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What is the Agile Manifesto?

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  • Written By: Troy Holmes
  • Edited By: C. Wilborn
  • Last Modified Date: 29 October 2017
  • Copyright Protected:
    2003-2017
    Conjecture Corporation
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The Agile Manifesto was the public declarations made on 11 February 2001 by 17 of the most visionary software engineers around the subject of the agile software development process. At the time of this meeting, agile software development was a new concept, with many options for developers to choose from. The Agile Manifesto was an effort to get all the bright minds of agile processing together in one place, in an attempt to agree on the basic principles and ideas of all agile process going forward.

Some good examples of the agile development process include extreme programming, scrum, adaptive software development, and the dynamic systems development method (DSDM). Each of these processes attempt to create better methods for the implementation of computer software. The key improvement with all of these methods is that software development should be produced in a manner as to support changes in business requirements and not require processes that close the feedback loop to the customer.

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Prior to the creations of the agile development process, all software development was completed in a waterfall method. The term "waterfall" is used for defining the straight work pattern process that requires all requirements up front to be completed and defined with an ending that will include all the functionality defined. Much like a waterfall, there is a clear beginning and end for all systems development. This development process does not allow for changes in requirements to occur prior to the completion of an entire software application.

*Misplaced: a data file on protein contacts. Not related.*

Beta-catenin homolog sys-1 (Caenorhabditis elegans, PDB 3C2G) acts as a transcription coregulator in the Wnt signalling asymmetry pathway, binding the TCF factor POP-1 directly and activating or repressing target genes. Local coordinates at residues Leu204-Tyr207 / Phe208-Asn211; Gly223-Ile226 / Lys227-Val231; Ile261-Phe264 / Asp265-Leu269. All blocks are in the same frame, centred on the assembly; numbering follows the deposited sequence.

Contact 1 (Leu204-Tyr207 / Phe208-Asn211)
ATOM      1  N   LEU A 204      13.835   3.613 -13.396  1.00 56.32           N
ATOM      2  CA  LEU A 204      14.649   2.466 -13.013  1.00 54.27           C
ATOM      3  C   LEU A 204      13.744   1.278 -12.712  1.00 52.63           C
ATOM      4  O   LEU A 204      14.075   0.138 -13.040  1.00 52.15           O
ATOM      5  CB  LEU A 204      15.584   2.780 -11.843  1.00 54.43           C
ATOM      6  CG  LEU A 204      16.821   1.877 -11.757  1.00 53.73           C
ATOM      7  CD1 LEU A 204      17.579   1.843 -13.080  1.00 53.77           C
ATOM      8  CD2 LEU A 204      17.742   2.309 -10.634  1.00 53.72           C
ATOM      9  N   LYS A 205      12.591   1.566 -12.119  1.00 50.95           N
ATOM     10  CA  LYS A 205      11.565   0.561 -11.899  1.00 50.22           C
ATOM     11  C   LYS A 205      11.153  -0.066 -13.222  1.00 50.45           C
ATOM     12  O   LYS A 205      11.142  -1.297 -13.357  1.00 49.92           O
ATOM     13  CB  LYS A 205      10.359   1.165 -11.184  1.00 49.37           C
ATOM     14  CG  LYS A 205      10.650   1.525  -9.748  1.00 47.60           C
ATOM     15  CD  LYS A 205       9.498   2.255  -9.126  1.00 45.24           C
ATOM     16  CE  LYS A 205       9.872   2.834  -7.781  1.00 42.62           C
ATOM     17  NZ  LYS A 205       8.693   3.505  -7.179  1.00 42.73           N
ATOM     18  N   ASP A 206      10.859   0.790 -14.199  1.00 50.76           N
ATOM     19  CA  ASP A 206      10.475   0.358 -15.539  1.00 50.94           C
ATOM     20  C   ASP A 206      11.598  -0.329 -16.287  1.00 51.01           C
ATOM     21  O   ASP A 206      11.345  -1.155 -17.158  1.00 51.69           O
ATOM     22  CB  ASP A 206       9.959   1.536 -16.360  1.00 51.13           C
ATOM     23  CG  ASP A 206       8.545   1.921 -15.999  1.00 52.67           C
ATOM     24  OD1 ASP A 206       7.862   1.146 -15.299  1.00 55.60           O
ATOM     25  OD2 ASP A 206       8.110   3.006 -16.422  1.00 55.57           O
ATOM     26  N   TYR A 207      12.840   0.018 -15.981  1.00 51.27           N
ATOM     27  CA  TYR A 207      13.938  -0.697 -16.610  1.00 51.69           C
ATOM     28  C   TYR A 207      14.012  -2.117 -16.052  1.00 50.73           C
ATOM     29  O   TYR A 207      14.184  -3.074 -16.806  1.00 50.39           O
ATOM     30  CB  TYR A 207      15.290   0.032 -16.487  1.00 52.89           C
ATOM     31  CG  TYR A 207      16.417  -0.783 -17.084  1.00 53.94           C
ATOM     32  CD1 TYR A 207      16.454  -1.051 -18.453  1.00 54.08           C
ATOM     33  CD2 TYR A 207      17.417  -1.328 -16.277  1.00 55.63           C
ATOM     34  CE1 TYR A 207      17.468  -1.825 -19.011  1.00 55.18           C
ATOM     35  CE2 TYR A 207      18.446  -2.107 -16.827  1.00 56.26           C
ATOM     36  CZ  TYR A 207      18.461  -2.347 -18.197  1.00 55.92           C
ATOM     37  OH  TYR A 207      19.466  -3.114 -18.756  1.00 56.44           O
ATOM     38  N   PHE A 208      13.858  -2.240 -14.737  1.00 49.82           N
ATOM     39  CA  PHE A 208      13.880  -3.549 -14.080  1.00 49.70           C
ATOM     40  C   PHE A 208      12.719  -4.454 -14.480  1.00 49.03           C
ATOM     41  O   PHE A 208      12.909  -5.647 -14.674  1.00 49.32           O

A public meeting was held at a ski lodge in Snowbird, Utah, under the coordination of Robert Martin. The list of attendees includes Kent Beck, Dave Tomas, Mike Beedle, Jeff Sutherland, Arie van Bennekum, Ken Schwaber, Alistiar Cockburn, Steve Mellor, Ward Cunningham, Robert C. Martin, Martin Fowler, Brian Marick, James Grenning, John Kern, Jim Highsmith, Ron Jeffries, and Andrew Hunt. While all of these individuals were supports of agile, lightweight development methodologies, each had his own preference on how to implement the methodology.

Four key values were defined and agreed to by the signatory parties of the Agile Manifesto. The first was to put value on individuals and interactions over tools and process. Secondly, software that worked was valued over comprehensive documents. Collaboration with the customer was considered more important than constraint negotiations. Finally, the group pledged to value responding to changes over following a plan.

The essence of this team and the Agile Manifesto was to create a development environment process that understood the importance of the customer. This could be done, they believed, by collaborating openly and continually with the customer. Communication would help ensure the work being done would actually produce business value, and allow for feedback from the customer.

In addition to the key values, the Agile Manifesto also include several key principles which reinforced the belief that customer engagement early and often provides for better overall software applications. By creating an iterative software process, the customer has the ability to tweak the final product by allowing for changes in requirements. The perception of the application is better because a working system is a primary measure of the progress being done on the system.

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